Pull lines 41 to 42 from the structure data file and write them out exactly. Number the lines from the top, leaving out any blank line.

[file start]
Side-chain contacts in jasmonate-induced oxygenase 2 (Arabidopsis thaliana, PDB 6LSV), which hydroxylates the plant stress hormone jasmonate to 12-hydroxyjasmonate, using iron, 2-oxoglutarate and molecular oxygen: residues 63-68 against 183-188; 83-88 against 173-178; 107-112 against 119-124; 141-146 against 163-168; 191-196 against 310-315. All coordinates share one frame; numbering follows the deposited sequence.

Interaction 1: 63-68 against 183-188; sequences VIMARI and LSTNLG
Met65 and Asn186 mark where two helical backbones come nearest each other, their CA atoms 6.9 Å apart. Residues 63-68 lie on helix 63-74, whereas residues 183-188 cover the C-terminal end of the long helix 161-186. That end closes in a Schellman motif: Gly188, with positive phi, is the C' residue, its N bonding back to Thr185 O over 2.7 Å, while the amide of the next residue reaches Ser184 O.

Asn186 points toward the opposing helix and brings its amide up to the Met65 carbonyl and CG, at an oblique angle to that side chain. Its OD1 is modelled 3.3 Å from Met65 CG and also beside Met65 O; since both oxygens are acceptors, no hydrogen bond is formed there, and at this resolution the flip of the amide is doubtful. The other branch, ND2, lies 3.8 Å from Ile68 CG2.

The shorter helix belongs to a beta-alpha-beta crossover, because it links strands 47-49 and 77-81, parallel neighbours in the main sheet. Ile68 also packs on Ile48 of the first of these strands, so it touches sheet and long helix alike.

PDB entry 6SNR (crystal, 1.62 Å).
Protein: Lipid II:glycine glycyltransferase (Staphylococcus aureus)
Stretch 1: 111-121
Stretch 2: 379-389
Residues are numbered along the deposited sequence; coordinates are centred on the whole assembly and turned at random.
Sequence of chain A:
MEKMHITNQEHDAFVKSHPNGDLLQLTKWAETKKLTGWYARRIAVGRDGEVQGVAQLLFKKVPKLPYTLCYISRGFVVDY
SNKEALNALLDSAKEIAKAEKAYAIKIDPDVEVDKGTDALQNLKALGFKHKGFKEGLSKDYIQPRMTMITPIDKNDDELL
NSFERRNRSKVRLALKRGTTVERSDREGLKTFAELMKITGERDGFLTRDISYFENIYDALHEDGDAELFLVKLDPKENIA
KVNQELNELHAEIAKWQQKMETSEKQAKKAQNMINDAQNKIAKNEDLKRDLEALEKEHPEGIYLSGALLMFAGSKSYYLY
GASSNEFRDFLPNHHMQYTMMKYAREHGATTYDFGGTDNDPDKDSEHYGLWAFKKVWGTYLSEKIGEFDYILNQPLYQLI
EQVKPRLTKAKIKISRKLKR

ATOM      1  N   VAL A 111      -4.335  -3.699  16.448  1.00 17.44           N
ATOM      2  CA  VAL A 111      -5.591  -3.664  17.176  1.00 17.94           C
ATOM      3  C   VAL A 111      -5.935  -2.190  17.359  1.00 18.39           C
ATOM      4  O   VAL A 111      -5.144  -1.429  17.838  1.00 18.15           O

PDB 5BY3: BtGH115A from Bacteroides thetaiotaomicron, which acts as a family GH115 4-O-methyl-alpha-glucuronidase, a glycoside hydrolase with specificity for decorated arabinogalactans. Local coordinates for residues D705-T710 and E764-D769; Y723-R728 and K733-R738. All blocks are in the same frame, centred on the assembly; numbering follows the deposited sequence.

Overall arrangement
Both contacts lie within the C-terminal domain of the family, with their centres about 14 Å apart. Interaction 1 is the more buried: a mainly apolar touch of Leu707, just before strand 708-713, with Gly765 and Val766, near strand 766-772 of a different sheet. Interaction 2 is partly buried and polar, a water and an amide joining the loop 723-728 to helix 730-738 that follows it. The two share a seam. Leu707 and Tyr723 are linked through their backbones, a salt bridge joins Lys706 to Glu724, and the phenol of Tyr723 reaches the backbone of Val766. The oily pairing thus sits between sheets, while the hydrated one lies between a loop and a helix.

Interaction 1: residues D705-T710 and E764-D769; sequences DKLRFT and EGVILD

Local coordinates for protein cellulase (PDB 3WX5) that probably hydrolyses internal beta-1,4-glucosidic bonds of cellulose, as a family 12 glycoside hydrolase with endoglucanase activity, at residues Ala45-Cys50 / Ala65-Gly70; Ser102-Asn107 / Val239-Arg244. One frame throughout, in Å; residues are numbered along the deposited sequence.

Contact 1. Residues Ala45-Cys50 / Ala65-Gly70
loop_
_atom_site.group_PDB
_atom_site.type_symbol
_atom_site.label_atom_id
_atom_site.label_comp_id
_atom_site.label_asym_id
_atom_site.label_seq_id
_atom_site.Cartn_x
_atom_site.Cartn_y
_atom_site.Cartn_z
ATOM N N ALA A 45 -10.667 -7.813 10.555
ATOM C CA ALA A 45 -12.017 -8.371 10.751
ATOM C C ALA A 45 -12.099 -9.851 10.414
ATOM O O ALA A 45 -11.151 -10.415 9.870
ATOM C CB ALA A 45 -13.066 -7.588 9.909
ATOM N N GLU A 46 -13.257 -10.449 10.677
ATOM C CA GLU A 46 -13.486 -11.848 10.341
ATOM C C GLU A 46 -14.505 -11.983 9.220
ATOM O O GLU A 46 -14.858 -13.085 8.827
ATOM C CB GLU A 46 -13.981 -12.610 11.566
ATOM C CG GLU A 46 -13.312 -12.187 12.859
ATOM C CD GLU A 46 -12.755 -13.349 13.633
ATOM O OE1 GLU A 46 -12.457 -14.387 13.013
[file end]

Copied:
ATOM O O ALA A 45 -11.151 -10.415 9.870
ATOM C CB ALA A 45 -13.066 -7.588 9.909